Compelling trek across a centre of history
By Richard Fidler ABC Books, 580pp, $39.99 (HB)
Prague was one of the cities that tourists flocked to after the fall of the Soviet bloc, and still did before the pandemic-driven travel lockdown: as cheap and storied, and almost as cool, as Berlin.
Its history in Central Europe, however, is far less well known than Berlin’s, thanks to the two world wars in which Germany loomed large and after the fall of the eponymous wall came to symbolise the dramatic end of the Cold War.
Yet Prague’s history is a maelstrom of the key turning points in European history: from Bohemia’s establishment as a minor power to its conversion to Christianity, to the rise of Protestantism and its place in the religious wars that ensued, its absorption into the Hapsburg Empire and the DNA-distilling intermarriages of the royal dynasties that overlapped there, its shocking anti-Semitic pogroms, the rise of industrialisation, of modernism and the peaks of satirical modernist art and literature that flourished in response to occupation by the Nazis and incorporation in the Soviet arena.
It is no accident that those great satirists, Franz Kafka (The Trial, The Castle and Metamorphosis) and Jaroslav Hasek (The Good Soldier Schweik), were both Czech.
What’s more, since the Hussite rebellion in the 16th century, the Bohemians, with Prague as their capital, always had a liberal streak despite their religious fervour. Czechoslovakia was the only country to ratify the Minorities Treaty, drafted after World War I by the League of Nations to protect millions of refugees who were crisscrossing Central Europe seeking safety.
Nor could it shrug off Czechoslovak leader Alexander Dubcek’s reforms after Nikita Krushchev, who rolled back some of the extremes of Stalinism, was replaced by the doctrinaire Leonid Brezhnev. Prague’s obstinacy in the rebellious euphoria of the 1960s led to the only invasion by the Soviets (with Polish, Hungarian and Bulgarian reinforcements) of another Warsaw Pact country.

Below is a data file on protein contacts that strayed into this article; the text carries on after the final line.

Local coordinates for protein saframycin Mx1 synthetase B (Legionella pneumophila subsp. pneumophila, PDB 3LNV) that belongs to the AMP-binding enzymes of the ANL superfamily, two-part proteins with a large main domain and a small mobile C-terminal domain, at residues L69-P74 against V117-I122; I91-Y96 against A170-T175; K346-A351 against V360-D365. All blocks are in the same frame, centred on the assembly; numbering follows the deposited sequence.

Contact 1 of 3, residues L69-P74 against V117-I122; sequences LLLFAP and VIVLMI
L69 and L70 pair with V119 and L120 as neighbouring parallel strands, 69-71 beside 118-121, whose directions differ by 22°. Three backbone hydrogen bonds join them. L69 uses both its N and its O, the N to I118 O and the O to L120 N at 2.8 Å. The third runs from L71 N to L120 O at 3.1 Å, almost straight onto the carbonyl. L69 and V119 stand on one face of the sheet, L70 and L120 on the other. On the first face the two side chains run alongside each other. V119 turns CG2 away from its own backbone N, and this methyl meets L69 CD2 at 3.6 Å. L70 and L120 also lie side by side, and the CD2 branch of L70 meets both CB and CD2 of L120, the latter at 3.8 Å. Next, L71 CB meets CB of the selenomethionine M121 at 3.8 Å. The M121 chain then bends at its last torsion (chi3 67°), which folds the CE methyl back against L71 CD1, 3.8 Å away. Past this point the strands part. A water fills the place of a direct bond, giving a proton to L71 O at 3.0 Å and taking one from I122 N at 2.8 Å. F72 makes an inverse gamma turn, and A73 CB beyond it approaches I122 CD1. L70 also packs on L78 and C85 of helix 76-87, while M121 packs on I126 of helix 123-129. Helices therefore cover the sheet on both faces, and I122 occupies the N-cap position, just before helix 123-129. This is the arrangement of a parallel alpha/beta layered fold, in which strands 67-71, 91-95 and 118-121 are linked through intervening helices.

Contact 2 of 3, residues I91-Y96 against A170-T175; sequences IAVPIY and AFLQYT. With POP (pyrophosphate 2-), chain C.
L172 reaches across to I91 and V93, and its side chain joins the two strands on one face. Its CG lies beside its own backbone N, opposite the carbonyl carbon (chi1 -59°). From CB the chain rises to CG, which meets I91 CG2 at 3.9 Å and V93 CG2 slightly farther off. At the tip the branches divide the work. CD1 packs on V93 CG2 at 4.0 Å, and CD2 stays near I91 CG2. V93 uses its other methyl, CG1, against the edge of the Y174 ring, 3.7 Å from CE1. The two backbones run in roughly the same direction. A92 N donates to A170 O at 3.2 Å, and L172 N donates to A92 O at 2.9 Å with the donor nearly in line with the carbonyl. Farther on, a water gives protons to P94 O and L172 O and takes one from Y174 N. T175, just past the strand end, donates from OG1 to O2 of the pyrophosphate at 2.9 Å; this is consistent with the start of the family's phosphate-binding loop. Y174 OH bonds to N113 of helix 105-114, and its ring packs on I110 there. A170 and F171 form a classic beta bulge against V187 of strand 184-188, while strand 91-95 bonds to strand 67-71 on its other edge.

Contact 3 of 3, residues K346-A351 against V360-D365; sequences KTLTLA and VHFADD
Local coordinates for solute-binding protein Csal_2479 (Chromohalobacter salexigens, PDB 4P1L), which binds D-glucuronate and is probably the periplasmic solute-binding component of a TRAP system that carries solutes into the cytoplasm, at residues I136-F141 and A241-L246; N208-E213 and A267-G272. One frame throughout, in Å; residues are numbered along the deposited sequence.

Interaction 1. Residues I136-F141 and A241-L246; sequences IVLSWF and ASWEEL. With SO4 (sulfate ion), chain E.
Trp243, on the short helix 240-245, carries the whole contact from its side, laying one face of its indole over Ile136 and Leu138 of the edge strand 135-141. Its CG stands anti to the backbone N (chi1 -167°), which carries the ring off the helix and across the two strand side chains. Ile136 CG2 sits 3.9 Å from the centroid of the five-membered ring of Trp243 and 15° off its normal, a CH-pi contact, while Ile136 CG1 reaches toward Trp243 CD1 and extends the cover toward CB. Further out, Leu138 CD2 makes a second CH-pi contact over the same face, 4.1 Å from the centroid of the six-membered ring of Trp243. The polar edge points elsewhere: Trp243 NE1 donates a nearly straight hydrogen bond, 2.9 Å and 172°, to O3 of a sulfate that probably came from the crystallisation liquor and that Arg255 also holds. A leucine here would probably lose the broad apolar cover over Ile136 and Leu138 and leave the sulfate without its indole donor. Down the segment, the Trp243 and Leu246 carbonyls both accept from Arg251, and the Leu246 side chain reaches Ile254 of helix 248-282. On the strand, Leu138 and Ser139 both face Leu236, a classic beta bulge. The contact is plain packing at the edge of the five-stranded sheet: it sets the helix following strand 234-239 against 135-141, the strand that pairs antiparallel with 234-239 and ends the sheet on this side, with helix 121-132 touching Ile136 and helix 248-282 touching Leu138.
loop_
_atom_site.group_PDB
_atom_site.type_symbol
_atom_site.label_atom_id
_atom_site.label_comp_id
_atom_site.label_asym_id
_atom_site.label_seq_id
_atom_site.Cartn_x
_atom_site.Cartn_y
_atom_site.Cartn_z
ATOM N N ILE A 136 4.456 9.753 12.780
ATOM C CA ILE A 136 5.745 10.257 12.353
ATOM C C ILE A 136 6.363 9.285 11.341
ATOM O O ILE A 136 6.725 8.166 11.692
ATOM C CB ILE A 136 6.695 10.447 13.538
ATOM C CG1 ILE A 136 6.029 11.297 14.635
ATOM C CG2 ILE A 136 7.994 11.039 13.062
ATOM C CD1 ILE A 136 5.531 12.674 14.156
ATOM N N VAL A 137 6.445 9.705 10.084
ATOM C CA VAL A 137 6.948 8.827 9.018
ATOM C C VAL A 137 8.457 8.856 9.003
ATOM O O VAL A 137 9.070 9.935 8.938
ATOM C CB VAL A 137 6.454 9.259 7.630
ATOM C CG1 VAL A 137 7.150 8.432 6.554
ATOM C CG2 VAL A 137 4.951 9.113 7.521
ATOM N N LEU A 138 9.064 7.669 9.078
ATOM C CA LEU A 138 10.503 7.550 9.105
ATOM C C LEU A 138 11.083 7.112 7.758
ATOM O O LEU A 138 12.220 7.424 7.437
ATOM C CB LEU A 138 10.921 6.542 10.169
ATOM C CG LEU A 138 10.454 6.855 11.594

The anchor of ABC Radio’s In Conversation program, Richard Fidler, has published a new history of Prague. Fidler has an eye for detail, including irresistible gossip and intriguing geopolitical connections that span centuries. He has written two other bestselling books, a history of Constantinople and the other about a journey with his friend and colleague Kari Gislason through the latter’s Icelandic homeland.
Like his previous books, The Golden Maze: A Biography of Prague begins with a personal impulse. Fidler was living in London with musiccomedy trio the Doug Anthony Allstars, of which he was a member, in 1989 when the Berlin Wall came down. He chose Prague in which to observe the euphoric moment. The experience never left him.
“I was twenty-five years old at the time,” he writes, “and this was Europe’s season of miracles. Over the preceding six months, a wave of mass protests had rolled across the police states of central and eastern Europe and expelled their failing governments one by one. First Poland, then Hungary, East Germany and now Czechoslovakia. The regimes, foisted on those nations by Stalin at the end of the Second World War, had been sustained by the organs of state security and, in the last resort, by Soviet military power.” Czechoslovakia’s Velvet Revolution, too, swept all before it. “The masses of protesters were led by students, musicians, workers, artists, actors and, above all, writers,” Fidler writes of Prague. Dissident playwright Vaclav Havel, a stalwart of the democratic Charter 77 movement, was eventually elected president. “It was my first time in Prague,” Fidler writes, “and we were struck at once by the city’s fabled loveliness, the absence of advertising and the carnival atmosphere in the streets, bars and cafes.”